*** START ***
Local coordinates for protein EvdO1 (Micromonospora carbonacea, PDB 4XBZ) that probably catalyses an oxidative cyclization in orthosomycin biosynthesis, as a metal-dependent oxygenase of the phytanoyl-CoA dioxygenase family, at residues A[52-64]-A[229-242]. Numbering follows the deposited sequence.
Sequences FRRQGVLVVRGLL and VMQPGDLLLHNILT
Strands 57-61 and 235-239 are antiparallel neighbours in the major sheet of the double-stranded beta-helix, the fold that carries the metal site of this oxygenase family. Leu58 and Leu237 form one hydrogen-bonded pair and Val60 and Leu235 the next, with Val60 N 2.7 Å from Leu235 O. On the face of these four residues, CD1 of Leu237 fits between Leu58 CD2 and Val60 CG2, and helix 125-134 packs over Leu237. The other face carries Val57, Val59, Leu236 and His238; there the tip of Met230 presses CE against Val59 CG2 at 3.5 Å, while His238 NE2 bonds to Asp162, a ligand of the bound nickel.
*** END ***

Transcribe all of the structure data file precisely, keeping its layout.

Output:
Local coordinates for protein EvdO1 (Micromonospora carbonacea, PDB 4XBZ) that probably catalyses an oxidative cyclization in orthosomycin biosynthesis, as a metal-dependent oxygenase of the phytanoyl-CoA dioxygenase family, at residues A[52-64]-A[229-242]. Numbering follows the deposited sequence.
Sequences FRRQGVLVVRGLL and VMQPGDLLLHNILT
Strands 57-61 and 235-239 are antiparallel neighbours in the major sheet of the double-stranded beta-helix, the fold that carries the metal site of this oxygenase family. Leu58 and Leu237 form one hydrogen-bonded pair and Val60 and Leu235 the next, with Val60 N 2.7 Å from Leu235 O. On the face of these four residues, CD1 of Leu237 fits between Leu58 CD2 and Val60 CG2, and helix 125-134 packs over Leu237. The other face carries Val57, Val59, Leu236 and His238; there the tip of Met230 presses CE against Val59 CG2 at 3.5 Å, while His238 NE2 bonds to Asp162, a ligand of the bound nickel.